It seems that in our society we're always celebrating our holidays way too early. Christmas in October, Back To School in June, Valentine's Day before New Year's. Well, right now it's Halloween, and even the wine industry is getting in on the action.
Last week I stopped by Cost Plus to pick up a couple everyday bottles for my tiny little wine collection - I like to try new things that won't break my bank and Cost Plus is the perfect venue for that. Right in the front of the store was a big display showing the latest in .... Halloween wines?
That's right, Halloween is no longer just about candy corn and costumes ... it can also be about wine pairing, with that special magical (or zombie!) touch. Now, most of these I wouldn't touch with a 6-inch cork screw. Any wine that states its region as California, like the Trick and Treat ones up front (see above), are pretty much a guaranteed Russian Roulette of drinking - those grapes could come from anywhere, gosh darn it!
Well, one bottle I couldn't resist was the little black cat. Specifically, the 2007 Zeller Schwarze Katz (translates to Zeller Black Cat), a German Riesling from Mosel-Saar-Ruwer, a famous wine region with "roots" dating back to Roman expansion of the European continent. I know it's taboo (pun intended) to purchase a bottle mainly for its packaging ... but when you find a bottle in the shape of an adorable black cat that could serve as a perfect vase for that stray daisy you find on the side of the road, you can't say no, right? Especially when that wine is $8.99.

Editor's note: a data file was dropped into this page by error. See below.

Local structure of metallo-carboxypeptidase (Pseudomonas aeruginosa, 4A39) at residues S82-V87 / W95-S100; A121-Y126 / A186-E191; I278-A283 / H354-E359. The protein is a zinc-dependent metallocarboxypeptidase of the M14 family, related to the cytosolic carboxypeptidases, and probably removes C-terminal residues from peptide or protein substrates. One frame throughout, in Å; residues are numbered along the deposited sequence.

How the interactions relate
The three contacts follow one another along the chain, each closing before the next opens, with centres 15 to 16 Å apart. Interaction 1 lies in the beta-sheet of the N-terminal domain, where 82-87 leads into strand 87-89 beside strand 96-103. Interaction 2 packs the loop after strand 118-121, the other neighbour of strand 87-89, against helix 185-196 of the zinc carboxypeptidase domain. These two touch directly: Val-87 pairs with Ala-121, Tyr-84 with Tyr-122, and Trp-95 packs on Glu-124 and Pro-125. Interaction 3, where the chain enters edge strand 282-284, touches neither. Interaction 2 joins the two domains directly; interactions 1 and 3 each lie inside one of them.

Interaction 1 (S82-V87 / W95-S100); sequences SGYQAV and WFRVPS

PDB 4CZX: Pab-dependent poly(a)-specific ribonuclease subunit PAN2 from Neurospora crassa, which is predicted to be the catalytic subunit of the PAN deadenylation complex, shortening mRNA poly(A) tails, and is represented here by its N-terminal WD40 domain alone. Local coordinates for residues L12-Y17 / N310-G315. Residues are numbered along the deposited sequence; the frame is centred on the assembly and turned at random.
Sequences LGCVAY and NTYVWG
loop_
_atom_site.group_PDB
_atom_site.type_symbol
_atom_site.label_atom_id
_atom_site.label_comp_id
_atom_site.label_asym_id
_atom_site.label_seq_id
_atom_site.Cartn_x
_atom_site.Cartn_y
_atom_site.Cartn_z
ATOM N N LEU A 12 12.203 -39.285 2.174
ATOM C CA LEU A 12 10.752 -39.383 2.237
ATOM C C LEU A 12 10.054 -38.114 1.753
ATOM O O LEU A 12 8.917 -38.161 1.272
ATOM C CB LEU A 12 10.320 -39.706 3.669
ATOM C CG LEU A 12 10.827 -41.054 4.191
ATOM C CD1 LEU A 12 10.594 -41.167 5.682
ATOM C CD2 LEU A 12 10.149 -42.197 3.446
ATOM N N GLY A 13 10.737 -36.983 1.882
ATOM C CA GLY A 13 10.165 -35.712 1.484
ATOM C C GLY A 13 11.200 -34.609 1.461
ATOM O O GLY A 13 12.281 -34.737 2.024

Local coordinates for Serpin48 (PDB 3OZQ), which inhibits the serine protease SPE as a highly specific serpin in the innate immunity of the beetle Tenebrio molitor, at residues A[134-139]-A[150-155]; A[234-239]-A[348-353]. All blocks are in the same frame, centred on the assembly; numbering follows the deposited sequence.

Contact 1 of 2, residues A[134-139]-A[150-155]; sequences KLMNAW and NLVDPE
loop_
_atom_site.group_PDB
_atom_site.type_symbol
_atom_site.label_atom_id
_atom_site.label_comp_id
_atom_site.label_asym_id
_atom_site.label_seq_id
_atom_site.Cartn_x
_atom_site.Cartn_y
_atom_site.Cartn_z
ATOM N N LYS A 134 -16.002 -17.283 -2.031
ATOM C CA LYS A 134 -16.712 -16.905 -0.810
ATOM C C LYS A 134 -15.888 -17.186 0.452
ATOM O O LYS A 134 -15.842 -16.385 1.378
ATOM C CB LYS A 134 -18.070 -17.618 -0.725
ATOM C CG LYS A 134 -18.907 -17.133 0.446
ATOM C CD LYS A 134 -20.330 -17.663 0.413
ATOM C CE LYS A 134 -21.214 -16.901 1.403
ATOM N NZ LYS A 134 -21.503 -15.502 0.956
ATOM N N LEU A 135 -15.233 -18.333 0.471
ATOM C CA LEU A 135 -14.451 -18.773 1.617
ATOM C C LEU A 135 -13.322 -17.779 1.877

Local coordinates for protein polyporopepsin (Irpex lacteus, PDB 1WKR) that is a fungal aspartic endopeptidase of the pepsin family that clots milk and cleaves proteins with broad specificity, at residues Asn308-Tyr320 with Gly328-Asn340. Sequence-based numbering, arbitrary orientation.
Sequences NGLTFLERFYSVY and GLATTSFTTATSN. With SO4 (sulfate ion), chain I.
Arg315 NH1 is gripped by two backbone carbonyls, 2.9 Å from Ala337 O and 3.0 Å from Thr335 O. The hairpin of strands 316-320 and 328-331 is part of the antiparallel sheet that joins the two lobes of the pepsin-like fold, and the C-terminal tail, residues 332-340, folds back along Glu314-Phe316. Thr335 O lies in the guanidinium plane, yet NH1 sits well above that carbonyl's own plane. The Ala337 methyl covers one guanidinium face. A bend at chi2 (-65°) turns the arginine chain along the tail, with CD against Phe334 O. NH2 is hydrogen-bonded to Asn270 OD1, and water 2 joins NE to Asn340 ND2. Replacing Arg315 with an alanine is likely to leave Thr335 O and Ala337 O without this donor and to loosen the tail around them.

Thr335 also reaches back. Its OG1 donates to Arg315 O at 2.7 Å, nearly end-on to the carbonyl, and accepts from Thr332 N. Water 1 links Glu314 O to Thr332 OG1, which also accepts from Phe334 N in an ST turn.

(let's have a look at that bottle again, so cute!)
Not to mention the fact that I've traditionally had good luck with German Rieslings ... light and sweet whites generally respond well to the cooler climates that Germany has to offer.
Well, the wine was surprisingly pleasant, for the relatively short amount of time that I was able to drink it without turning into Shirley Temple. The color's an incredibly light yellow, almost like an evening sunbeam shining through glass, with tiny bubbles popping up periodically. The nose has a pleasing combination of sweetness and acidity, a slight lemongrass crispness overshadowed by the overwhelming scent of sweet white peach.
The white peach continues into the flavor of the wine, which is very, very sweet ... almost like a dessert wine. It also has notes of well-ripened green apple, with a little spritz on the tongue. It's pretty easy to drink by itself in small doses, but honestly, after awhile it becomes a little too much of the same sticky-sweet thing and I couldn't drink it anymore. It's not a wine meant to be by itself, unless you're the type of drinker who can't stand anything that's not sweet or blush.
As far as a food pairing, I didn't create one this evening (too late to cook!), but I could easily imagine this with some spicy Indian or Thai cuisine, preferably with a bit of nice red curry and bay leaves. It would also work well in a cheese fondue, which I plan on writing an article on in the next week or two ... so be on the lookout for that!
I would definitely recommend this wine for a novice who's trying to get into wine for the first time - it clocks in at 9.5% alcohol and it's perfectly sweet enough for people who may not like the red wines so much.
And now I have a perfect little bottle of a naughty black cat to keep around the house. Delightful!